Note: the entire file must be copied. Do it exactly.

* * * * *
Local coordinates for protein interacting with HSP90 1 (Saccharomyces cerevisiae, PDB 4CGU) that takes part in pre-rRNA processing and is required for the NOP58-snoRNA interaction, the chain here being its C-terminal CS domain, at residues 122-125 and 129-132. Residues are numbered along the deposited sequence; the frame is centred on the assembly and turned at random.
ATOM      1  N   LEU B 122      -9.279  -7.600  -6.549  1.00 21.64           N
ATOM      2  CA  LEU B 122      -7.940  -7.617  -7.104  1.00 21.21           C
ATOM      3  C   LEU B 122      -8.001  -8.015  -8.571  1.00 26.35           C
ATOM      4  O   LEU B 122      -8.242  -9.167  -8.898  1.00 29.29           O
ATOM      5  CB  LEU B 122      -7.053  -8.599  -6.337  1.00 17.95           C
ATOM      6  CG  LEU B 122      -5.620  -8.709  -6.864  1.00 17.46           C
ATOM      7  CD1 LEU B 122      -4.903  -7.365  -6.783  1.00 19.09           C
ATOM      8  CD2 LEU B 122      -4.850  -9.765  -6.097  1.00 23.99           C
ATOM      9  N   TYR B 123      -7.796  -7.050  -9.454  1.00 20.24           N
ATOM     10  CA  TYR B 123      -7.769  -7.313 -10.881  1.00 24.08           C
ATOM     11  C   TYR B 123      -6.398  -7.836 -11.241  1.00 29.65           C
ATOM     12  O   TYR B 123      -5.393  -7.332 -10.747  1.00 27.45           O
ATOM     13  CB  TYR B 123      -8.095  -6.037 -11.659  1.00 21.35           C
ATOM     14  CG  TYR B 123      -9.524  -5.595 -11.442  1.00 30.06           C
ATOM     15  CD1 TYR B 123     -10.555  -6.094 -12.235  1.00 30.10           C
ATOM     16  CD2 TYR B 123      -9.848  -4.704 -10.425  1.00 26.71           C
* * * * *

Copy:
Local coordinates for protein interacting with HSP90 1 (Saccharomyces cerevisiae, PDB 4CGU) that takes part in pre-rRNA processing and is required for the NOP58-snoRNA interaction, the chain here being its C-terminal CS domain, at residues 122-125 and 129-132. Residues are numbered along the deposited sequence; the frame is centred on the assembly and turned at random.
ATOM      1  N   LEU B 122      -9.279  -7.600  -6.549  1.00 21.64           N
ATOM      2  CA  LEU B 122      -7.940  -7.617  -7.104  1.00 21.21           C
ATOM      3  C   LEU B 122      -8.001  -8.015  -8.571  1.00 26.35           C
ATOM      4  O   LEU B 122      -8.242  -9.167  -8.898  1.00 29.29           O
ATOM      5  CB  LEU B 122      -7.053  -8.599  -6.337  1.00 17.95           C
ATOM      6  CG  LEU B 122      -5.620  -8.709  -6.864  1.00 17.46           C
ATOM      7  CD1 LEU B 122      -4.903  -7.365  -6.783  1.00 19.09           C
ATOM      8  CD2 LEU B 122      -4.850  -9.765  -6.097  1.00 23.99           C
ATOM      9  N   TYR B 123      -7.796  -7.050  -9.454  1.00 20.24           N
ATOM     10  CA  TYR B 123      -7.769  -7.313 -10.881  1.00 24.08           C
ATOM     11  C   TYR B 123      -6.398  -7.836 -11.241  1.00 29.65           C
ATOM     12  O   TYR B 123      -5.393  -7.332 -10.747  1.00 27.45           O
ATOM     13  CB  TYR B 123      -8.095  -6.037 -11.659  1.00 21.35           C
ATOM     14  CG  TYR B 123      -9.524  -5.595 -11.442  1.00 30.06           C
ATOM     15  CD1 TYR B 123     -10.555  -6.094 -12.235  1.00 30.10           C
ATOM     16  CD2 TYR B 123      -9.848  -4.704 -10.425  1.00 26.71           C